Hawa Aden Mohamed (1949)

teacher and girls’ rights activist

Hawa Aden Mohamed was born in 1949 in Baidoa, Somalia, into a traditional family in which female members are wholly subordinate to their male counterparts. At the age of just 8 she was subjected to infibulation, the brutal rite of female genital mutilation, which caused the death of one of her sisters due to ensuing infection. Hawa started school at the age of 10, younger girls not being considered worthy of education. However, with the economic help of one of her brothers, she managed to proceed right through to higher education and a degree. She then found work as a teacher and has devoted herself to providing girls with a general education.
Hawa considers education to be a fundamental right and has undertaken a tough battle to guarantee the women of her country an opportunity constantly denied them.
In the Seventies she founded and still organizes in Somalia 42 Family Life Education Centres in 36 districts, with 600 male and female teachers and with over 2000 students, both women and girls. In the Eighties she worked feverishly in favour of refugee women and children, creating 16 feeding centres in 6 regions in the North, South and West of Somalia.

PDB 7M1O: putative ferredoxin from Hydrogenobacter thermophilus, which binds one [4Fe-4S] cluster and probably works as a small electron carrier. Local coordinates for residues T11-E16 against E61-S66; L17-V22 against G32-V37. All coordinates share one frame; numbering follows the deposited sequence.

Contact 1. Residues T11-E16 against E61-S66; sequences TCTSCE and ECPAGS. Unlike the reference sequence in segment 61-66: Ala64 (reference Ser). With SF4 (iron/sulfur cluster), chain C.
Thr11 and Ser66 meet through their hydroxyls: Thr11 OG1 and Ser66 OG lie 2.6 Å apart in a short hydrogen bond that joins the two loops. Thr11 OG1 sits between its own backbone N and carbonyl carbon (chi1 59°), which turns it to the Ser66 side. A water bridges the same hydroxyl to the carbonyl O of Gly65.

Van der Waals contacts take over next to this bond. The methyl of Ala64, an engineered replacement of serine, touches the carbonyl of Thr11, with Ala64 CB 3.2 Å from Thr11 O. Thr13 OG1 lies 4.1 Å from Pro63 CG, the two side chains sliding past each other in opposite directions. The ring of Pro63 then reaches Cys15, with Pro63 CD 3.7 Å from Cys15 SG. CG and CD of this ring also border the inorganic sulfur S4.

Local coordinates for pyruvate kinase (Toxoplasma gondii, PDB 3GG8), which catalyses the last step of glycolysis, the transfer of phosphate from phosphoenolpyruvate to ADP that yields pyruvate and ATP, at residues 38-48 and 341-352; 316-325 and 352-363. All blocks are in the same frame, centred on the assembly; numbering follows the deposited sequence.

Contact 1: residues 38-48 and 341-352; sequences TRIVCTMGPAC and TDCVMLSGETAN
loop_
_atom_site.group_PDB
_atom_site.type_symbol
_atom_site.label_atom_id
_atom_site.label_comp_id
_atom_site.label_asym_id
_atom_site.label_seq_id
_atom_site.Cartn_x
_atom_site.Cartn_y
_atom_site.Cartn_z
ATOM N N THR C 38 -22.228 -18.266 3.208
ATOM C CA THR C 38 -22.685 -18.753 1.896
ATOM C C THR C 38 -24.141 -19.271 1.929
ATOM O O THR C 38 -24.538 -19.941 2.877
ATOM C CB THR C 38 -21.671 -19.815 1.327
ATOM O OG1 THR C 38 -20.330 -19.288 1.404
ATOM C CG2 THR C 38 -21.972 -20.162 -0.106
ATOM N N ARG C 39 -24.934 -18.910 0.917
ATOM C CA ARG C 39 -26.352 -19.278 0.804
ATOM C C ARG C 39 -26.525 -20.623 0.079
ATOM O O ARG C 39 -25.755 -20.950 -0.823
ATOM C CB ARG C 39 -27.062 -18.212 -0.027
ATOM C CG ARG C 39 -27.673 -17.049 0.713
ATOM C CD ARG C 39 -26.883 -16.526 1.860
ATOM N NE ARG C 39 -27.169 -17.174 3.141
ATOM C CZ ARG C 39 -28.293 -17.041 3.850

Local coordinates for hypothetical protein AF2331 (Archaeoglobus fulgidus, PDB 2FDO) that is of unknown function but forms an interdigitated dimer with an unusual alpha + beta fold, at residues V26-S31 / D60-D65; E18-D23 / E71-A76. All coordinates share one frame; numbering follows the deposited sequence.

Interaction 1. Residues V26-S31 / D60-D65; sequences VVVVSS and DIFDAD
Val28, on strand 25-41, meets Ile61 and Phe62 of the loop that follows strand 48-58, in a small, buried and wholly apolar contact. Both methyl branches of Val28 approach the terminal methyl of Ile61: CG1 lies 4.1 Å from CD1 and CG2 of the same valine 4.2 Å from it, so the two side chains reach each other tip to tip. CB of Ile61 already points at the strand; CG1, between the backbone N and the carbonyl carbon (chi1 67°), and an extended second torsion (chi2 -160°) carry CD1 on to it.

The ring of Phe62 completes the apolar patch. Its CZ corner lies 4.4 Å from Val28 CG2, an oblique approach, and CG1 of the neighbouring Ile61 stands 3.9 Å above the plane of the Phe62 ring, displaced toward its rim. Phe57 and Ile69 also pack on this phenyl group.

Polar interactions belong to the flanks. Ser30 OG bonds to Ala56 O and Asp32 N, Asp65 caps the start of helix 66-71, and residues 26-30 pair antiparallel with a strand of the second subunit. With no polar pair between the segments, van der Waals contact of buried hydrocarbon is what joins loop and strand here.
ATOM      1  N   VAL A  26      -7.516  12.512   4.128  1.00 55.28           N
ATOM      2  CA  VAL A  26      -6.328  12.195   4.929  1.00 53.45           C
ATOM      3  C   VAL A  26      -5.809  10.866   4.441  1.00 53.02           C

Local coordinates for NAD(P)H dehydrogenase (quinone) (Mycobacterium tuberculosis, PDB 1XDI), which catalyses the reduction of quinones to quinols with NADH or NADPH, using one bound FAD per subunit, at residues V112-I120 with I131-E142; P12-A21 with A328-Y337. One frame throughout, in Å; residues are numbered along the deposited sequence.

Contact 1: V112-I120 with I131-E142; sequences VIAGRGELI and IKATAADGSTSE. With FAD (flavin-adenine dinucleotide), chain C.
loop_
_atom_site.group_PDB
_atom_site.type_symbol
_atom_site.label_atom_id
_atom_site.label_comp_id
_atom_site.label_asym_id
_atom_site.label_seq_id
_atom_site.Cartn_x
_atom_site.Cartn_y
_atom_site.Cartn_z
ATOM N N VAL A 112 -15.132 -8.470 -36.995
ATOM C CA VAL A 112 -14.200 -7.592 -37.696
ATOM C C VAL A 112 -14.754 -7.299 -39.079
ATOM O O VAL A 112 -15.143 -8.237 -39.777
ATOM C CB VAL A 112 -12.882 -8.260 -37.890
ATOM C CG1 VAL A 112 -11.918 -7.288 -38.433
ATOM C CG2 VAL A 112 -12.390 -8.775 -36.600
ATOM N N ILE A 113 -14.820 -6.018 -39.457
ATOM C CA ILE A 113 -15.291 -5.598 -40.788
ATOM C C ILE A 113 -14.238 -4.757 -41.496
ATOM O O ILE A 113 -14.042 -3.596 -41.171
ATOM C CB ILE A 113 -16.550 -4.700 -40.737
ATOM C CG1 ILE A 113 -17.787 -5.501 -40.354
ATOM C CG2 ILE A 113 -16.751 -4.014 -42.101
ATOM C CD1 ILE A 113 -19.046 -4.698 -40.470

In August 1999 she set up the GECPD - Galkayo Educational Center for Peace and Development in Galkayo in Puntland.
The GECPD’s mission is to protect women’s health and psychological and social welfare. This goal is pursued by facilitating access to basic education and health services, increasing economic resources, stimulating participation in political activities and promoting peace and reconciliation amongst the people of Somalia. Part and parcel of health education is the fight against female genital mutilation.
The Centre’s activities hinge on the basic principle that all girls should be guaranteed primary education. In 200, aged between 8 and 18, they take part in the life of the Centre: they are all girls who were denied an education during the civil war. The curriculum aims to ensure women are fully aware of their civil and social rights.
The fundamentalists call the Centre "the devil’s school ". The girls attending it are frequently attacked in the street, and gangs of young men recruited by the enemies of the school often attack it, destroying materials and equipment. In her work, Hawa Aden herself is constantly under threat.

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